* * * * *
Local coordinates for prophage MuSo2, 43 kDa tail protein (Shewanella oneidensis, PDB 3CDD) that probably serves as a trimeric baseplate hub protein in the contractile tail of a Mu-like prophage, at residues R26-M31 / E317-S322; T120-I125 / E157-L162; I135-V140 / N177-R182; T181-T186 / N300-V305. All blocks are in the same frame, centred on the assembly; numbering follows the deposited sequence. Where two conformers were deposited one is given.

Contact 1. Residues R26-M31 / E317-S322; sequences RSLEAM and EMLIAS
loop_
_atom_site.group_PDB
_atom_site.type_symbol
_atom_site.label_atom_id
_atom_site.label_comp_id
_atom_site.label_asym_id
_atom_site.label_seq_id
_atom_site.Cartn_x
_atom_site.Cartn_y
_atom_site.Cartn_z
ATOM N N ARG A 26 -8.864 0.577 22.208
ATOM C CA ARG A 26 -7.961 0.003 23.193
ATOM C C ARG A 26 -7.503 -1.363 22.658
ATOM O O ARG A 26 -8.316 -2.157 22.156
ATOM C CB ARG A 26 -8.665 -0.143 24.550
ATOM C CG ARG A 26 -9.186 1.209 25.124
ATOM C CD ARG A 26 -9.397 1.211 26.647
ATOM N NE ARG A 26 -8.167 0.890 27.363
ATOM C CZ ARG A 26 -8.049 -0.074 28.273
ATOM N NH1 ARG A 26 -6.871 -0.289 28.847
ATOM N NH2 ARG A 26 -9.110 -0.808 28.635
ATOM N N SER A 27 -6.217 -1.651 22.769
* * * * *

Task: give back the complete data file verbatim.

Local coordinates for prophage MuSo2, 43 kDa tail protein (Shewanella oneidensis, PDB 3CDD) that probably serves as a trimeric baseplate hub protein in the contractile tail of a Mu-like prophage, at residues R26-M31 / E317-S322; T120-I125 / E157-L162; I135-V140 / N177-R182; T181-T186 / N300-V305. All blocks are in the same frame, centred on the assembly; numbering follows the deposited sequence. Where two conformers were deposited one is given.

Contact 1. Residues R26-M31 / E317-S322; sequences RSLEAM and EMLIAS
loop_
_atom_site.group_PDB
_atom_site.type_symbol
_atom_site.label_atom_id
_atom_site.label_comp_id
_atom_site.label_asym_id
_atom_site.label_seq_id
_atom_site.Cartn_x
_atom_site.Cartn_y
_atom_site.Cartn_z
ATOM N N ARG A 26 -8.864 0.577 22.208
ATOM C CA ARG A 26 -7.961 0.003 23.193
ATOM C C ARG A 26 -7.503 -1.363 22.658
ATOM O O ARG A 26 -8.316 -2.157 22.156
ATOM C CB ARG A 26 -8.665 -0.143 24.550
ATOM C CG ARG A 26 -9.186 1.209 25.124
ATOM C CD ARG A 26 -9.397 1.211 26.647
ATOM N NE ARG A 26 -8.167 0.890 27.363
ATOM C CZ ARG A 26 -8.049 -0.074 28.273
ATOM N NH1 ARG A 26 -6.871 -0.289 28.847
ATOM N NH2 ARG A 26 -9.110 -0.808 28.635
ATOM N N SER A 27 -6.217 -1.651 22.769